See also: Written testimony
John W. Farrington, Interim Dean and Professor, School of Marine Science and Technology, University of Massachusetts-Dartmouth and Scientist Emeritus, Woods Hole Oceanographic InstitutionSeptember 24, 2010—Before the National Commission on the BP Deepwater Horizon Oil Spill and Offshore Drilling
Good morning Senator Graham, Administrator Reilly and Commissioners. My name is John W. Farrington. I am the Interim Dean and Professor, School of Marine Science and Technology, University of Massachusetts-Dartmouth and Scientist Emeritus, Woods Hole Oceanographic Institution. Thank you for the invitation to testify and to contribute to the important work of the Commission. My remarks are my own and do not represent positions of organizations with which I am employed or affiliated.I have been asked to testify on three topics and I have submitted written testimony in response. These topics are:
1) IXTOC I Oil well Blowout June 3, 1979 to March 23, 1980.
The cruise track of the research cruise involving the NOAA Ship RESEARCHER and the contract vessel G.W. PIERCE is shown in SLIDE 4. and extended from Miami to the well site in the Bay of Campeche and then along the Mexican coast to the coast of Texas and into Galveston. Texas. The next slide SLIDE 5 is an expand chart showing the sampling locations in the well site area. When we arrived at the well site, this is was the scene SLIDE 6 as recorded from the helicopter operating from the NOAA Ship RESEARCHER. The day was misty. The oil slick is extending at us as we approached from the northeast. The two platforms to the right and left of the slick were drilling relief wells that eventually were used to stop the flow of oil and gas from the ISTOC I well blow out.A closer view of the well site taken the next day SLIDE 7 shows the continuing flames from the gas bubbling to surface surrounded by a bubbling up of oil-water mixture from the vertical plume extending from the sediment water interface 50 meters below the surface of the water. The surface oil slick was then carried away by about a 0.5 to 1 knot current. We sampled below the slick for analyses of gas and oil. The result for the gas assessment are shown in the next slide SLIDE 8 which documents the concentration of methane in the water column extending away in a horizontal plume to the northeast from the well site (towards the right of the slide)until about 40 km down-current. At this point our salinity measurements indicated that the slick and plume encountered a plume of fresh water coming offshore from land as a result of extensive rains associated with a recent hurricane and tropical storm. SLIDE 9 documents the same horizontal plume for oil in the water.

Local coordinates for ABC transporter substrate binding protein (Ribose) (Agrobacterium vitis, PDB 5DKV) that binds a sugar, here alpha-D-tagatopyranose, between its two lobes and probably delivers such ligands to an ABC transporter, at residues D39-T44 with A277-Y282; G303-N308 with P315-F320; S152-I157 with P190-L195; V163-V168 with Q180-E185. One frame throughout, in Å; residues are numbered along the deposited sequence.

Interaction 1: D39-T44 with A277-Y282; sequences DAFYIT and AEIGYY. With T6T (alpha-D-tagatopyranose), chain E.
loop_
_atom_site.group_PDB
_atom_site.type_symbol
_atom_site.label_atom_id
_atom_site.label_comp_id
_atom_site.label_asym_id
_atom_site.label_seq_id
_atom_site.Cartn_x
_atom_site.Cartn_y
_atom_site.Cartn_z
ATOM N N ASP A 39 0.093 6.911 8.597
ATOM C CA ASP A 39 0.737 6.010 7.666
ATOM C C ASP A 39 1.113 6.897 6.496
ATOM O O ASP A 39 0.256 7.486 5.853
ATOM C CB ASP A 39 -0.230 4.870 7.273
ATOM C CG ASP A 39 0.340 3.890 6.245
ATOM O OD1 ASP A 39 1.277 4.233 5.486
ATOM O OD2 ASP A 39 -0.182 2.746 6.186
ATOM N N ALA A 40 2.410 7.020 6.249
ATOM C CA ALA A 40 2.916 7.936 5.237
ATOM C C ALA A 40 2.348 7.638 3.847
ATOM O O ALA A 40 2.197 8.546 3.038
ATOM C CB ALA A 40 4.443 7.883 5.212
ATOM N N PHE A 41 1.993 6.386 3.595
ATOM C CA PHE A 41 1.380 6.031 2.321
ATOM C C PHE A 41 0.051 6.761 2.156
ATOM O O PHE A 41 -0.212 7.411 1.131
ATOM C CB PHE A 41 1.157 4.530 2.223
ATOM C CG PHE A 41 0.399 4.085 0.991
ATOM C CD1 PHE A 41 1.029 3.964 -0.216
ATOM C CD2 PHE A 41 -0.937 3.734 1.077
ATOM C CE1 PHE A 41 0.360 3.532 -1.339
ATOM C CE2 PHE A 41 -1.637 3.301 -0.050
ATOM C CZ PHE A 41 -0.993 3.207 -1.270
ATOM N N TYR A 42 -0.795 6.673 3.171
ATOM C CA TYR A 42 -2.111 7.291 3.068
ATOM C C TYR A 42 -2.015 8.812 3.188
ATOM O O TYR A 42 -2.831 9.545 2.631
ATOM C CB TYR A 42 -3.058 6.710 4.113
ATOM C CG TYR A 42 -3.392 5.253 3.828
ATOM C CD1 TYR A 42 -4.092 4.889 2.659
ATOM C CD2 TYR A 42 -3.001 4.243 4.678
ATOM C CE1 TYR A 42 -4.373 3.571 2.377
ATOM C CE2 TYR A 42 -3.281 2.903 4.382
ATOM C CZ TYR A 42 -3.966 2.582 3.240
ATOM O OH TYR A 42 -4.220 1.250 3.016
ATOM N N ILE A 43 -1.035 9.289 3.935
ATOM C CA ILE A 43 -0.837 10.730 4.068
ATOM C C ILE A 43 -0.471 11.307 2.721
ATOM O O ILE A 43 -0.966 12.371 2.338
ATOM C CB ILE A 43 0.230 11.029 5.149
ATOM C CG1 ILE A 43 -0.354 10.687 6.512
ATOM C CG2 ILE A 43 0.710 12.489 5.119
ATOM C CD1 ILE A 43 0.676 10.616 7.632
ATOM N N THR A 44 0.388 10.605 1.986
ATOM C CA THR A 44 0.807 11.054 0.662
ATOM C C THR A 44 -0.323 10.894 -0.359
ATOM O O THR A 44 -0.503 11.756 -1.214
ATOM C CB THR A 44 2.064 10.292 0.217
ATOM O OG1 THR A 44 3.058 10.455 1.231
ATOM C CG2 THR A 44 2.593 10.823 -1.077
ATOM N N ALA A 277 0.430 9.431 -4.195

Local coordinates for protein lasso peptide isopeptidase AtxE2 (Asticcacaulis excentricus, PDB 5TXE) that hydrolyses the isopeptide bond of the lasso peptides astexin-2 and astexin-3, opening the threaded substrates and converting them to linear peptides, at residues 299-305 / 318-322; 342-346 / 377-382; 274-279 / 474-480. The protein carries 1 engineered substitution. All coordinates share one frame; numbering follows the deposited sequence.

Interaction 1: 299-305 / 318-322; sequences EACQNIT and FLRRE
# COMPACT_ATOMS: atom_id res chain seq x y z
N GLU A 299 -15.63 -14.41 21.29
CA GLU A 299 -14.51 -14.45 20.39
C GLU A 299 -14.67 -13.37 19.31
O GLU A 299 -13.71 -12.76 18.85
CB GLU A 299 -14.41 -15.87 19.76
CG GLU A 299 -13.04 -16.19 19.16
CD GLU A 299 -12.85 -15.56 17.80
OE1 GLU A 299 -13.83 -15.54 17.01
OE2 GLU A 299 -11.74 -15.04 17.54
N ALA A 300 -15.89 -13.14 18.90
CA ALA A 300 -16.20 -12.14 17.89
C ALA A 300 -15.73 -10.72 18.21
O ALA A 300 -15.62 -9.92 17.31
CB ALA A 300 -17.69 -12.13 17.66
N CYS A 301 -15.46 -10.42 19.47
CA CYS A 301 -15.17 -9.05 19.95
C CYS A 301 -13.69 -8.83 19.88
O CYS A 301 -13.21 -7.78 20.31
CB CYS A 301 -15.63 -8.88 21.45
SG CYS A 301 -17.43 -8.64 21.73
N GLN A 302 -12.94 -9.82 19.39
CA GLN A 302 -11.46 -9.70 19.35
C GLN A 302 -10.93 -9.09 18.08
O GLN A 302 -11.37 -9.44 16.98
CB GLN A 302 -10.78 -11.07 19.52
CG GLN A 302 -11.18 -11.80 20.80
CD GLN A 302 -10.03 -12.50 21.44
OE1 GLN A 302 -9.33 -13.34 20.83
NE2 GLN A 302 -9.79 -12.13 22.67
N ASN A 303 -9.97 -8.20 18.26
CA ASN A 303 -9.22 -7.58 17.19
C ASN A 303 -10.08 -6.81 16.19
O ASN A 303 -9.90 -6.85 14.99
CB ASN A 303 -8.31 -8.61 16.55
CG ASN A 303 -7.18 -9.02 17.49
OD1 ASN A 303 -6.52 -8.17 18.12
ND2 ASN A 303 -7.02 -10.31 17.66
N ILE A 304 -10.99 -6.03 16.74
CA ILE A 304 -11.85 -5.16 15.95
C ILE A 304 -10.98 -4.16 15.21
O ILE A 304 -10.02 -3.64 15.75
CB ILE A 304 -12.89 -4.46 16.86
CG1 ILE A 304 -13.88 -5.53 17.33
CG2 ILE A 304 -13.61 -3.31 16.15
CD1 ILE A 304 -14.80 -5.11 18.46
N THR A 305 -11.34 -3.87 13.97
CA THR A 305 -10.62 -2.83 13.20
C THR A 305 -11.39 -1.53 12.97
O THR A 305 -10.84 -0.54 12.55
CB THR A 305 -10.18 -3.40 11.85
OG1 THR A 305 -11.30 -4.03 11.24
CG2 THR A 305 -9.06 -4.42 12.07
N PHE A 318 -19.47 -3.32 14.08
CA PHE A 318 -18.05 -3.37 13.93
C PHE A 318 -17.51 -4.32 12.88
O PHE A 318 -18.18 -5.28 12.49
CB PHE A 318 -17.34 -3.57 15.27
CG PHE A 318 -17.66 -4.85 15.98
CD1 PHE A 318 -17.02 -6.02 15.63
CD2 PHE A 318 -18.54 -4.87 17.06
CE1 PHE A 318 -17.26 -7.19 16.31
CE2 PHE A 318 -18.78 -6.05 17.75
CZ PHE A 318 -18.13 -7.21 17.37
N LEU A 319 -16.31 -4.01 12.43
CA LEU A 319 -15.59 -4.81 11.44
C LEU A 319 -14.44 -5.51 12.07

There was an underwater horizontal “plume” moving with the current away from the vertical plume and under the surface slick.
2. Knowledge of Oil Pollution in the Marine Environment.The National Academies of Science 2003 report “Oil in the Sea III” is an excellent compilation of knowledge about oil pollution in the marine environment.
Farrington and McDowell (2004) in an article written in Oceanus magazine: “Mixing Oil and Water”, summarizing the National Academy of Sciences 2003 Report for the layperson wrote:“We also need to expand research on oil pollution in deep waters. Most concerns and research have traditionally focused on coastal waters. Yet new concerns arise as oil production moves offshore. We can only speculate on the impact of oil exploration and production in deeper waters until we have more detailed knowledge of the biological organisms in these habitats and the biogeochemical processes that govern their lives. “
Slides 12 AND 13
Overarching Recommendation 1
Overarching Recommendation 2.